David might have used Jiu-jitsu to calm Goliath down instead of a slingshot, had the martial art been around during the Biblical age.

A smaller man with good technique can overcome a much larger opponent, according New Plymouth man Pina Simpson, who was a Professor with a First Degree Black Belt in Brazilian Jiu-jitsu.

"That's the basics of Jiu-jitsu, using leverage and balancing to control someone who is way bigger than you," he said.

Brazilian Jiu-jitsu club Tsunami Southern Tribes held a national tournament in Levin at the weekend with more than 100 members of all ages competing.


Simpson said at the heart of Jiu-jitsu was teaching people to being able to control an aggressor using a variety of techniques that could subdue or diffuse a potentially violent situation.

It was all about self-defence and not about confrontation, he said, and many of the children or adults who join a club do so after being bullied.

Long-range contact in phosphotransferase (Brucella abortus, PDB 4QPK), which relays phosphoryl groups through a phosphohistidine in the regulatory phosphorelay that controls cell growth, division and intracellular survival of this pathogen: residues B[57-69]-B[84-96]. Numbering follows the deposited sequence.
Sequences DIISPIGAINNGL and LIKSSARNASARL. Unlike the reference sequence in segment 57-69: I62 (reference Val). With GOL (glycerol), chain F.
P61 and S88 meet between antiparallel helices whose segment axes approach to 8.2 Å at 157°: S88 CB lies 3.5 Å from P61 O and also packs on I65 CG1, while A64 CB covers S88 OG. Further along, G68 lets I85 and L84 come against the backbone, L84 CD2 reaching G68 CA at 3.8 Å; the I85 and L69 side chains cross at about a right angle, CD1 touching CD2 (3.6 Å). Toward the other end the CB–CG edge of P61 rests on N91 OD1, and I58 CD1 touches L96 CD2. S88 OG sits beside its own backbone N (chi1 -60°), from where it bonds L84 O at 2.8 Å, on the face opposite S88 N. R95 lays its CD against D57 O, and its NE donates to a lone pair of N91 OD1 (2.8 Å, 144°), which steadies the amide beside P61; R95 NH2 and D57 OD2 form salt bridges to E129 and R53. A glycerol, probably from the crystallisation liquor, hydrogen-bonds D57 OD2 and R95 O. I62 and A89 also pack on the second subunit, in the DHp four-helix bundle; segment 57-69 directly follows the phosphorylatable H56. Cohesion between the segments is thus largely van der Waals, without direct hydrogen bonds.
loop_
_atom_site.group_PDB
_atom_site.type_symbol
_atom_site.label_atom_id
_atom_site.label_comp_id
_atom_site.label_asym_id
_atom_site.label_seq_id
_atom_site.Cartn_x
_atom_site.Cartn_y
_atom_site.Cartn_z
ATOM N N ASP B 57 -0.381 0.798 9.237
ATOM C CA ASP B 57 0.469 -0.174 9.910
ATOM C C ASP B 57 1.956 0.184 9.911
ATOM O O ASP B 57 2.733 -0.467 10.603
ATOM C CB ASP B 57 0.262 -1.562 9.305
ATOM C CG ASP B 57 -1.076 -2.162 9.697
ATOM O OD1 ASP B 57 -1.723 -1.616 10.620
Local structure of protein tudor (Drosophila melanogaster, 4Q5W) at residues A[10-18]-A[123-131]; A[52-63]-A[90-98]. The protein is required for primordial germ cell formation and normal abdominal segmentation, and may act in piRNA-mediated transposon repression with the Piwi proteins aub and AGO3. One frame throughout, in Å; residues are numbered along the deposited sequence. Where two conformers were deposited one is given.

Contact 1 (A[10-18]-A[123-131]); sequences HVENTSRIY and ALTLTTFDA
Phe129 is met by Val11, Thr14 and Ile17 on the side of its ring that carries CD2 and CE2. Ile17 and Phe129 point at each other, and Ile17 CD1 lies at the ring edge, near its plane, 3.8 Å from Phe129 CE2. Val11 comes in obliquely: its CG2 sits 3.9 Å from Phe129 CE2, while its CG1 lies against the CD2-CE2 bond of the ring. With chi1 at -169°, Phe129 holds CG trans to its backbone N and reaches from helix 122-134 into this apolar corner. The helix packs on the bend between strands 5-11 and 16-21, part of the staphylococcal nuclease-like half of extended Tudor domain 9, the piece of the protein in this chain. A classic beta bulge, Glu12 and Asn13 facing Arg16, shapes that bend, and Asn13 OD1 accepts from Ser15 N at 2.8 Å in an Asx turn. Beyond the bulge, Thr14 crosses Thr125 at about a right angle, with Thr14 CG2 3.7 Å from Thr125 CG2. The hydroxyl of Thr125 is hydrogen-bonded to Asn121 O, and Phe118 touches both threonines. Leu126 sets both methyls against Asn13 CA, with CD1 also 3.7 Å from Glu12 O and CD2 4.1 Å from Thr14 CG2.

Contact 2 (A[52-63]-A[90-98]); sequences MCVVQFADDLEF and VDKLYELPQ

"It's bully-proof. There's no punching, no kicking. It teaches you how to pin someone and control someone so you don't get hurt and everyone can calm down," he said.

It was the third national tournament held by the Tsunami Southern Tribes Club, which was now spread throughout New Zealand, and the second time it was held in Levin.

"It's a good venue," he said of the Horowhenua Events Centre.

There was a strong contingent from the local Levin club entered, joining other clubs from all over New Zealand.

The tone for the competition was set with a strong opening bout by youngsters Sem Hoftsee and Noah Korau who showed skill and determination.

Entry was by a food donation given to charity. The result was a ute-load of food that was donated to Arohanui Hospice.


The event was sponsored by TRC Toyota, Noel Leeming, Unichem, Pro-Kinetics, Roadhouse and Levin New World.